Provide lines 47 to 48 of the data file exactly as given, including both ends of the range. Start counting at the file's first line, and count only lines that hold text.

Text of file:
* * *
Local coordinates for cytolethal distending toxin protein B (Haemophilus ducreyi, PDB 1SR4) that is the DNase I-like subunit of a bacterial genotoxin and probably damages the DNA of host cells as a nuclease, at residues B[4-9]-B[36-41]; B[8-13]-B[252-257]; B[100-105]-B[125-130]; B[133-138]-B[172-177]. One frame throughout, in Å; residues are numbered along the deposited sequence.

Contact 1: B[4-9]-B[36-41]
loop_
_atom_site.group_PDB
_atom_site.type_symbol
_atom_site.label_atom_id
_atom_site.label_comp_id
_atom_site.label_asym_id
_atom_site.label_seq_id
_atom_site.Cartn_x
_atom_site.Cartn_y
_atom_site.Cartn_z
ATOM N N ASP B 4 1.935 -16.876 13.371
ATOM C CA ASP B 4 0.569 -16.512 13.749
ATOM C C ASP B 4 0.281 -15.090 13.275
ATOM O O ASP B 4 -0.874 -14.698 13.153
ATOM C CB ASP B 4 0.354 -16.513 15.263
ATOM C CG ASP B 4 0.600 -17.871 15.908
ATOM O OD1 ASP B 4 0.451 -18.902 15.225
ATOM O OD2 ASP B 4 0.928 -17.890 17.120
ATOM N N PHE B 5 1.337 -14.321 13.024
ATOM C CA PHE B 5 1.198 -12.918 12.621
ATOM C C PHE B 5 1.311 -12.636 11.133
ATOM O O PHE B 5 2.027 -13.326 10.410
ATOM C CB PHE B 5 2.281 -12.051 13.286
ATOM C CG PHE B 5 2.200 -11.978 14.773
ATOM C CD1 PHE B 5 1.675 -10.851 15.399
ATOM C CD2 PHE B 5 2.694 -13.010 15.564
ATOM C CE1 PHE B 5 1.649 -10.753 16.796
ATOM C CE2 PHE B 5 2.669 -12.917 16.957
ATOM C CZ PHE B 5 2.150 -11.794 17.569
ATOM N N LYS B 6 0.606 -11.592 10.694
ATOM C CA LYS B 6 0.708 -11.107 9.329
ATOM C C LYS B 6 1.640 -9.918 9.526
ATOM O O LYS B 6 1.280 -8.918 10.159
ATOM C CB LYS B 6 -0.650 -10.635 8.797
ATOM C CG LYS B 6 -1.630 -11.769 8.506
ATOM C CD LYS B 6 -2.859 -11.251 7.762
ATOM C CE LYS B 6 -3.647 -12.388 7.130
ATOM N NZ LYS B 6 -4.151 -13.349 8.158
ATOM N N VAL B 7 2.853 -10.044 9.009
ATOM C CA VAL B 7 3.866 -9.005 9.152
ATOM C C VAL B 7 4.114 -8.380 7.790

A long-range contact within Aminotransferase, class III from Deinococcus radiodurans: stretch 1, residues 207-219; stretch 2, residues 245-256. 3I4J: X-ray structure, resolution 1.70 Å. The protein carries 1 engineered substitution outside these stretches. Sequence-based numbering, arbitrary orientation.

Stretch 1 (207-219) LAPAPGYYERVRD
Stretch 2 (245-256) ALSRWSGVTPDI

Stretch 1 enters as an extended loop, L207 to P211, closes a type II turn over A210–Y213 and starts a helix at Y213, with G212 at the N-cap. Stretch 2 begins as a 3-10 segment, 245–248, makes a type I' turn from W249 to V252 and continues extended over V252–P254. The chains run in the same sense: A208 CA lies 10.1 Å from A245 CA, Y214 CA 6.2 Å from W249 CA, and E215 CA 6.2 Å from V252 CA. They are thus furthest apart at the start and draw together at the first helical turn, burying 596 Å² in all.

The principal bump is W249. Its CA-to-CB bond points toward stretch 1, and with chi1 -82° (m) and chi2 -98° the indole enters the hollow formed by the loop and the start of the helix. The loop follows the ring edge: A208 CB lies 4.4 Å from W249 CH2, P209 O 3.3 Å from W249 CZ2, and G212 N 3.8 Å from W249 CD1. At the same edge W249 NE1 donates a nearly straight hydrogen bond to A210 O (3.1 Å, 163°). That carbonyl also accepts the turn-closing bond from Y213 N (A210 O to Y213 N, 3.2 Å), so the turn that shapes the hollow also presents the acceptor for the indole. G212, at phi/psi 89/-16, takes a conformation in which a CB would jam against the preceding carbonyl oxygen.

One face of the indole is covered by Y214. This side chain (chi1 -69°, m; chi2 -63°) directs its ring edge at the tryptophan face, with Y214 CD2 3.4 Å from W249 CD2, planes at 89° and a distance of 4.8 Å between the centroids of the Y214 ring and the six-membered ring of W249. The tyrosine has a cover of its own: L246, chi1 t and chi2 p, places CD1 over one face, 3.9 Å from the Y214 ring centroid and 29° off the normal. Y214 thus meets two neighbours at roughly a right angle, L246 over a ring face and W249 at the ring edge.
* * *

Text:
Stretch 1 enters as an extended loop, L207 to P211, closes a type II turn over A210–Y213 and starts a helix at Y213, with G212 at the N-cap. Stretch 2 begins as a 3-10 segment, 245–248, makes a type I' turn from W249 to V252 and continues extended over V252–P254. The chains run in the same sense: A208 CA lies 10.1 Å from A245 CA, Y214 CA 6.2 Å from W249 CA, and E215 CA 6.2 Å from V252 CA. They are thus furthest apart at the start and draw together at the first helical turn, burying 596 Å² in all.

The principal bump is W249. Its CA-to-CB bond points toward stretch 1, and with chi1 -82° (m) and chi2 -98° the indole enters the hollow formed by the loop and the start of the helix. The loop follows the ring edge: A208 CB lies 4.4 Å from W249 CH2, P209 O 3.3 Å from W249 CZ2, and G212 N 3.8 Å from W249 CD1. At the same edge W249 NE1 donates a nearly straight hydrogen bond to A210 O (3.1 Å, 163°). That carbonyl also accepts the turn-closing bond from Y213 N (A210 O to Y213 N, 3.2 Å), so the turn that shapes the hollow also presents the acceptor for the indole. G212, at phi/psi 89/-16, takes a conformation in which a CB would jam against the preceding carbonyl oxygen.